Of note to prospective owners of electric vehicles, improved computer simulations of battery performance will increase the rate at which improvements, for example, to vehicle cost, charging rates or range, are made to commercial models, accelerating the rate of mass-market adoption.
Using Michael, researchers will routinely be able to run their simulations overnight, rather than having to wait, in some cases, weeks or even months, before being able to do so. As such, Michael will accelerate the research process and shorten the timescale over which advances can be made. The first challenges to be tackled by the team include the fast-charging of batteries, low temperature operation and thermal management of cells within battery packs.
The new supercomputer will be exclusively dedicated to Faraday Institution projects. Around 85% of the available computing time initially has been allocated to researchers on the Multi-scale Modelling project, who will access the facility from UCL, Imperial College London, and five other universities in the UK.
The aim of the Faraday Institution’s battery modelling system project is to advance current computer models and develop design tools that can accurately predict the performance and lifetime of existing and future batteries. While computer models already exist from the atomic scale up to the dimensions of a battery pack, assessing processes that occur from nanoseconds to the years over which an electric vehicle operates, these models are not linked together and often lack the accuracy required for understanding the unique phenomena occurring within batteries.
Michael is being housed alongside the EPSRC Hub for Materials and Molecular Modelling (known as Thomas). While the Faraday Institution’s supercomputer will be on a separate platform, it will share the same architecture and software stack as Thomas, making it easier for researchers to move existing models and research over to the new platform.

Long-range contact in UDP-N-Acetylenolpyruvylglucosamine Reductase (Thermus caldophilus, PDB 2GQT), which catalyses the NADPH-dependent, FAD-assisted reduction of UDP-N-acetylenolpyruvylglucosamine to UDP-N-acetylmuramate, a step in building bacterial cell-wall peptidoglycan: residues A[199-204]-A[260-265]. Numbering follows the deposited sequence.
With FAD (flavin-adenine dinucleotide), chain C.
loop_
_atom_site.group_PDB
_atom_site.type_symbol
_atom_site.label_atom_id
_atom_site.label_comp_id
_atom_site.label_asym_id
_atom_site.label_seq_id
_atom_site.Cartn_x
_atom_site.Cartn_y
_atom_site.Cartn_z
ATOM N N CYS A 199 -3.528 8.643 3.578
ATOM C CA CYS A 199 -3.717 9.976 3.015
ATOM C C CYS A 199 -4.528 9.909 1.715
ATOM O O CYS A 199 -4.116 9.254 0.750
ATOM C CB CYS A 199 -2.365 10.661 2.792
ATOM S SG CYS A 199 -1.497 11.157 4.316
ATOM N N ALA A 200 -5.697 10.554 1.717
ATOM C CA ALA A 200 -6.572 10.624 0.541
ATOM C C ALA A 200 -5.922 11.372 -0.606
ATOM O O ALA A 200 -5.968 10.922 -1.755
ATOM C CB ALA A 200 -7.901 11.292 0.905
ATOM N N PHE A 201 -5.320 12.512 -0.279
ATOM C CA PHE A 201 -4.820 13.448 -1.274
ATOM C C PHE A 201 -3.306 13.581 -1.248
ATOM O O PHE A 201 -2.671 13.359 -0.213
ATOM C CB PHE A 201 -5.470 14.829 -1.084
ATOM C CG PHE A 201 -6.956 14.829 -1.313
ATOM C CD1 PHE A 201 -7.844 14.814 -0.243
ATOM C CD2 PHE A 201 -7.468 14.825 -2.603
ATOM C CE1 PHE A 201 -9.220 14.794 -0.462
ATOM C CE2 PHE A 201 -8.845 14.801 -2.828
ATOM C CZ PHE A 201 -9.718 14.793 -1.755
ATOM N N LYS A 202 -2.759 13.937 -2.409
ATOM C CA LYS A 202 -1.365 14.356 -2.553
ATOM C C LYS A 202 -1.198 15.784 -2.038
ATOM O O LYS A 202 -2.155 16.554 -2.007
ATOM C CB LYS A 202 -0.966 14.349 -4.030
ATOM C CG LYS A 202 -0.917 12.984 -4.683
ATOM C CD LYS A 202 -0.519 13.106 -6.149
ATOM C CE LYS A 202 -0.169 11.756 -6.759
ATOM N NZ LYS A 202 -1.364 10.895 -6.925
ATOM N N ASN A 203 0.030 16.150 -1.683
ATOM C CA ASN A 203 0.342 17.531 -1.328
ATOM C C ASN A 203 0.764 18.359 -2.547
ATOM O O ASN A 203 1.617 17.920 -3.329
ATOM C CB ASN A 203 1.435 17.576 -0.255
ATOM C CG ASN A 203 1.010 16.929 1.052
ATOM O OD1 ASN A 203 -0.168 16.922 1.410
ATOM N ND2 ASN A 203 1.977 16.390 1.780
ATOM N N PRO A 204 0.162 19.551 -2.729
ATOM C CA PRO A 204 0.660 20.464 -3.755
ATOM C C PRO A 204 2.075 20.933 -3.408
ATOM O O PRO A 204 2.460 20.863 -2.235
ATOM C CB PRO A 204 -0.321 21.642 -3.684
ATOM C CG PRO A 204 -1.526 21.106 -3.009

“One of the key legacies of the Faraday Institution will be in the area of capability development,” said Neil Morris, CEO of the Faraday Institution.
Much of this initiative is focused on developing a pipeline of talent as we raise the next generation of battery scientists and engineers. But having the right facilities and infrastructure in place to enable and empower researchers is also key. Both initiatives will be pivotal in delivering our goal to make the UK the go-to place and world leader for battery technology research to ensure the country is well placed to take advantage of the future economic opportunities from this emerging technology.
The new supercomputer ‘Michael’ funded by the Faraday Institution and designed to speed up research on two of the UK’s most important battery research projects and installed at University College London.
The Faraday Institution
Gordon's expertise in the area of industrial energy efficiency and alternative energy. He is an experienced electrical engineer with a Masters degree in Alternative Energy technology. He is the co-founder of several renewable energy media sites including Solar Thermal Magazine.